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ARS Home » Northeast Area » University Park, Pennsylvania » Pasture Systems & Watershed Management Research » Research » Publications at this Location » Publication #335834

Title: The role of forage systems in environmentally sustainable beef

item Rotz, Clarence - Al
item Asem-Hiablie, Senorpe

Submitted to: American Forage and Grassland Conference Proceedings
Publication Type: Abstract Only
Publication Acceptance Date: 12/15/2017
Publication Date: 1/22/2017
Citation: Rotz, C.A., Asem-Hiablie, S. 2017. The role of forage systems in environmentally sustainable beef. American Forage and Grassland Conference Proceedings. American Forage and Grassland Council, Berea, KY. Pg.1.

Interpretive Summary: No Interpretive Summary is required. JLB.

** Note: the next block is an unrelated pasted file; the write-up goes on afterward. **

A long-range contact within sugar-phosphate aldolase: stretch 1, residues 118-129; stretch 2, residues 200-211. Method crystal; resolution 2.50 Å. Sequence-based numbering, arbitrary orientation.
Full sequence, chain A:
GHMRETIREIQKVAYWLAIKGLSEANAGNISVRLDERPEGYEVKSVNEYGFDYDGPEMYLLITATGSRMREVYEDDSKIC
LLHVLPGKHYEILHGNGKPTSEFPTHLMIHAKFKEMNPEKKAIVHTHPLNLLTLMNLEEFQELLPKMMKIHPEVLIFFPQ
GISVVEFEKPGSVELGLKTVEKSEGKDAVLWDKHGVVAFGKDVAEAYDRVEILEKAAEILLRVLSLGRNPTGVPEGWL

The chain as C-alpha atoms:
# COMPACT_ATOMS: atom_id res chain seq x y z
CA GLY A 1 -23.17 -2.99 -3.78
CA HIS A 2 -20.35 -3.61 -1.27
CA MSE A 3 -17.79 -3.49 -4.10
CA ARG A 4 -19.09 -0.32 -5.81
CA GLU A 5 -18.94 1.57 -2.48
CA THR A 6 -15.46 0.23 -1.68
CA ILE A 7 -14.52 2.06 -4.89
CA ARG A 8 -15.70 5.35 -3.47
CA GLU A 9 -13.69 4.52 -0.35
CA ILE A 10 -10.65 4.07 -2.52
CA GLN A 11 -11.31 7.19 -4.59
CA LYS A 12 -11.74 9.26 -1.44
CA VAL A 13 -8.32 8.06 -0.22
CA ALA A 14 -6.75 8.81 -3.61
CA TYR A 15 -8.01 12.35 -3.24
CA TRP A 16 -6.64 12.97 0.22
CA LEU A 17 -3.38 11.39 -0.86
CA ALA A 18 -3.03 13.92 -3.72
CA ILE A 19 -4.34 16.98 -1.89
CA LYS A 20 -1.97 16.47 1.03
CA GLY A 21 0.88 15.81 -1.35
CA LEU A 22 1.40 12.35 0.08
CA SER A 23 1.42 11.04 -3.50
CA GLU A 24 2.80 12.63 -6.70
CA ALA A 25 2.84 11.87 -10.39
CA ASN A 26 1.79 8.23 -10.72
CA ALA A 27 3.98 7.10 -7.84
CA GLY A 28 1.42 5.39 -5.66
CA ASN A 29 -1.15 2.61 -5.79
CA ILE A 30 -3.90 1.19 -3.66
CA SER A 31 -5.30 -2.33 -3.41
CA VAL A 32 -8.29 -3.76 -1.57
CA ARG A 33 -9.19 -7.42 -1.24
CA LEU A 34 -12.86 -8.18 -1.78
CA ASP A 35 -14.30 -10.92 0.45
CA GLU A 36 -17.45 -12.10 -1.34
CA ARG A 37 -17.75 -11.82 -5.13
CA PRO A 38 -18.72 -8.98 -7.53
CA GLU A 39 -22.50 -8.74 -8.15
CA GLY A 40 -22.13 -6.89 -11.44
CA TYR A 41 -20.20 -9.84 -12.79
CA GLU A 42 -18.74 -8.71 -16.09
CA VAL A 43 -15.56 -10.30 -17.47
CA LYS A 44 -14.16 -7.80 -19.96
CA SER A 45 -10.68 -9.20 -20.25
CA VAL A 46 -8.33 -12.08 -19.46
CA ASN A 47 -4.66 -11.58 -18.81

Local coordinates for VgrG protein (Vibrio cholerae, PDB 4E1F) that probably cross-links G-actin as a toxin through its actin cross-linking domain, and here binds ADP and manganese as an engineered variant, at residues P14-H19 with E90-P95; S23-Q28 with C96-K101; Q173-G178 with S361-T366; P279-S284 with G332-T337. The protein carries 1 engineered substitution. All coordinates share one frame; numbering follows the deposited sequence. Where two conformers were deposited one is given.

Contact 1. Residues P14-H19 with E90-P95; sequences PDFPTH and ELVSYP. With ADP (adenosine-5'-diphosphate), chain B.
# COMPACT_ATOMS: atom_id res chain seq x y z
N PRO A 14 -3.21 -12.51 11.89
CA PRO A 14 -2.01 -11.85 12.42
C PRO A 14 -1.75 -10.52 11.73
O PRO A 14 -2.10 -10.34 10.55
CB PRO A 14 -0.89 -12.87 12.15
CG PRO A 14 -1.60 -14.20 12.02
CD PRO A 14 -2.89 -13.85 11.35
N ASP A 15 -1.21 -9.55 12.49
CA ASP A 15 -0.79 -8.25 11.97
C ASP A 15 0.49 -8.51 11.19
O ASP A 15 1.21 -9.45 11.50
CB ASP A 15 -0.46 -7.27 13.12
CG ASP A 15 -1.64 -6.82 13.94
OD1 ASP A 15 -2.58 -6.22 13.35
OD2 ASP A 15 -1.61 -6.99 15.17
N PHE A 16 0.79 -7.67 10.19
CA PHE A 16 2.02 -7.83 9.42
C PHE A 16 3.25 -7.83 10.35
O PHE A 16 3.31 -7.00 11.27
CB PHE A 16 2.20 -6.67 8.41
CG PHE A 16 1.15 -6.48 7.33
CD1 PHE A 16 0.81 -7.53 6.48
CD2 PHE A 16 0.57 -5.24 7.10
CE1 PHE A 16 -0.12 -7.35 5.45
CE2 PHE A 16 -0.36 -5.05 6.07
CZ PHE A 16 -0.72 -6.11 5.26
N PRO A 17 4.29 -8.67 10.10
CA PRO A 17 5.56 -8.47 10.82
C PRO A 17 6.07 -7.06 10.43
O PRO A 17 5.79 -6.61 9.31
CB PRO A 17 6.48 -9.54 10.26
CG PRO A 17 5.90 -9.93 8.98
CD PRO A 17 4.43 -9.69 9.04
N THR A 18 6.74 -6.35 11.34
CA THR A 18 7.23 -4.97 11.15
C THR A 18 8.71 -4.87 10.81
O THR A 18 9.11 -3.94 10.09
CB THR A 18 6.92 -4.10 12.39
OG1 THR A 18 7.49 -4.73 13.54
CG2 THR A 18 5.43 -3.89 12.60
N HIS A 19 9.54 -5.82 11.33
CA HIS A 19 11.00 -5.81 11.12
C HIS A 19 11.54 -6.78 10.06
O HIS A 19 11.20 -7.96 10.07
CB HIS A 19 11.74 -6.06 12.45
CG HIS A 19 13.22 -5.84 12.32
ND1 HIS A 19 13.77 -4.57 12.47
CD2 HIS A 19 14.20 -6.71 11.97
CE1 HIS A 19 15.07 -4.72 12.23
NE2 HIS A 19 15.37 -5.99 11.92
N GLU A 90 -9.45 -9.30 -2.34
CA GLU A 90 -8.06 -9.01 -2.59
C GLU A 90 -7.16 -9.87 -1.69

Technical Abstract: To develop better scientific understanding of the sustainability of beef in the United States, a national assessment is being conducted with support from the Beef Checkoff. This includes a life cycle assessment (LCA) of important environmental, social and economic impact categories of the beef value chain. Forage systems play a major role in the environmental impacts of cattle production. Results thus far show farm-gate carbon footprints of representative production systems vary from 16 to 28 kg of carbon dioxide equivalent (CO2e)/kg of carcass weight (CW) with a mean around 20 kg CO2e/kg CW. The cow-calf operation is the source of 67 to 77% of this footprint and stocker operations contribute up to 18%. Thus, depending upon whether cattle are backgrounded on pasture or in a feedlot, the grassland-based portion of the system contributes 67 to 85% of the farm-gate carbon footprint of finished beef cattle. Considering post farm-gate sources (harvest, retail, restaurant and consumer) the full carbon footprint is about 45 kg CO2e/kg of consumed beef. Of this total, 58 to 73% can be attributed to emissions from cattle on grassland and the inputs required to maintain them. A similar result is found for environmental impacts such as fossil energy use and total reactive nitrogen loss where 50 to 70% of these farm-gate footprints are attributed to grazing cattle. In the full LCA, grazing animals are also the major contributor to acidification potential and abiotic resource depletion. To make substantial reductions in the environmental impacts of beef, mitigation strategies are needed to reduce greenhouse gas and nitrogen emissions from forage grazing systems. This provides a major challenge for beef cattle research because practical technologies or strategies for reducing these emissions are essentially unknown.